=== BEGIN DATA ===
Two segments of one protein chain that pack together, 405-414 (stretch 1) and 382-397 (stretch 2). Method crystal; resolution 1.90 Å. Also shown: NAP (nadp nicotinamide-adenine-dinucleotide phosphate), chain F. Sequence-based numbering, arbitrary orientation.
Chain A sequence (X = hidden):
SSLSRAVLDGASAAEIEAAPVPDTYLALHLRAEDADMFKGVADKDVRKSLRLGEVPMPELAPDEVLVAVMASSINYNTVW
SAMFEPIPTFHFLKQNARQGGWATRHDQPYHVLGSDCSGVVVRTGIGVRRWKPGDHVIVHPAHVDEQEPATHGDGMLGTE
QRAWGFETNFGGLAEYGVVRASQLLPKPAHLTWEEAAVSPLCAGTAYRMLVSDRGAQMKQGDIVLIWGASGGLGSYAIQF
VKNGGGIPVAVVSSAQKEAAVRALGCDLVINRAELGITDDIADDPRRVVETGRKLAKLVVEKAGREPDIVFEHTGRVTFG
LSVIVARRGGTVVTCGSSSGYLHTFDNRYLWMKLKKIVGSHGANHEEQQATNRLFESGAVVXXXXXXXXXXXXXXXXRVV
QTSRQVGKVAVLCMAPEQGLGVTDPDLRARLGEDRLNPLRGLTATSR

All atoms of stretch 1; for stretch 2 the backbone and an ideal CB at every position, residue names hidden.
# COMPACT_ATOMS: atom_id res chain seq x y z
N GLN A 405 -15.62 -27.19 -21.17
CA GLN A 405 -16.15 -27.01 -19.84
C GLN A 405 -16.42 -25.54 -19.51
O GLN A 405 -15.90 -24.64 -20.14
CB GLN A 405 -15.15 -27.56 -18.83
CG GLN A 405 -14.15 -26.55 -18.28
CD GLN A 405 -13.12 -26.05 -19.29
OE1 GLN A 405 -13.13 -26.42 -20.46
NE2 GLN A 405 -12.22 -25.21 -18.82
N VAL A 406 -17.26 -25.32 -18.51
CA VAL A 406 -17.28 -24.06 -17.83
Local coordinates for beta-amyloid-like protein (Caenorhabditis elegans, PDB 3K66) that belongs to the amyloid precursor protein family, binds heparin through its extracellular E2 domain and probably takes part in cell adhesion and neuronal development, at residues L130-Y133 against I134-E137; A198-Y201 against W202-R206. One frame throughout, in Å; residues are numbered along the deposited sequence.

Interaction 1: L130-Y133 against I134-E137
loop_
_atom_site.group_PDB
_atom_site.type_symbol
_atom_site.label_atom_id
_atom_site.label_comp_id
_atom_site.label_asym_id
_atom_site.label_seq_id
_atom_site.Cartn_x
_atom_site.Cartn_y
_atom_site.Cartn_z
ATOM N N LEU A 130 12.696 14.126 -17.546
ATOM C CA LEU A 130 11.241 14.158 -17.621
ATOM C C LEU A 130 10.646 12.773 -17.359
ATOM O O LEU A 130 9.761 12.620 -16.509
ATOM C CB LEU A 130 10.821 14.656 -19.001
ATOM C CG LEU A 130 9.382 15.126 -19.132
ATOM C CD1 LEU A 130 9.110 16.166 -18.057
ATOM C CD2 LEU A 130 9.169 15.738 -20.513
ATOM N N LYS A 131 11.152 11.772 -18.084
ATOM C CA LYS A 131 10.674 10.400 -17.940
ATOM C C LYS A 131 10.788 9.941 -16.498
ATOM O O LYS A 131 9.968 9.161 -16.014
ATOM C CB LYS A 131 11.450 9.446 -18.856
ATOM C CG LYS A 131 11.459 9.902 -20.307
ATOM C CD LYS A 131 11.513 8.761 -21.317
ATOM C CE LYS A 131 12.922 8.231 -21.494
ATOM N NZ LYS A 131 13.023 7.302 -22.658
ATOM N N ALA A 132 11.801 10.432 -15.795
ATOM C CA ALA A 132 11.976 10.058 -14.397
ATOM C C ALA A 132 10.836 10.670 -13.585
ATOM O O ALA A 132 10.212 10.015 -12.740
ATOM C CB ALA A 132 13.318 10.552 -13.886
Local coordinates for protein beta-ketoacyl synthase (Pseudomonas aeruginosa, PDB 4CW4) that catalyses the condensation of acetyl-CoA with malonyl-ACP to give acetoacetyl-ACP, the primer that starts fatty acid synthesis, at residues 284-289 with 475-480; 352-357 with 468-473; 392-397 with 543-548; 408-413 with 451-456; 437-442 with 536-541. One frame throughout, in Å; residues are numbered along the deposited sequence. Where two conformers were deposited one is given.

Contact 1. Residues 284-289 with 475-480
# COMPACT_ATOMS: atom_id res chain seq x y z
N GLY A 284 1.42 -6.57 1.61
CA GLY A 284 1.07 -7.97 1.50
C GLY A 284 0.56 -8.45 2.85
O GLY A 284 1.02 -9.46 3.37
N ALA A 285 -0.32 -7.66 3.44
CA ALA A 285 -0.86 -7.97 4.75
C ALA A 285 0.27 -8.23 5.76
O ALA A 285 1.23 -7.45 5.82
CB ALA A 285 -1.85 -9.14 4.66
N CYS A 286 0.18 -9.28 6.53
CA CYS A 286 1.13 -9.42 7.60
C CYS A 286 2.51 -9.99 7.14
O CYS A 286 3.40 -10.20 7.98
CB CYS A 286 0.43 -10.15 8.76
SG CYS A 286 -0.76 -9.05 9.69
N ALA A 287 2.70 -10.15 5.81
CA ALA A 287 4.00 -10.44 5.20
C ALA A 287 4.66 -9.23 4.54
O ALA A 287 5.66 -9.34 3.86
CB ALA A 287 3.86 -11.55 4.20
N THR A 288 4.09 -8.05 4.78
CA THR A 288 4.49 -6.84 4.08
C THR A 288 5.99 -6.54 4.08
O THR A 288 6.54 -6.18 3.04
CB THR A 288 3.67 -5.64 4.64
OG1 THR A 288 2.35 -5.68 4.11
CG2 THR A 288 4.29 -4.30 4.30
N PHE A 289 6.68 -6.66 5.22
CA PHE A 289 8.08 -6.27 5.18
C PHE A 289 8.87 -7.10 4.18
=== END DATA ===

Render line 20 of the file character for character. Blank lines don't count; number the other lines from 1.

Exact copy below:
N VAL A 406 -17.26 -25.32 -18.51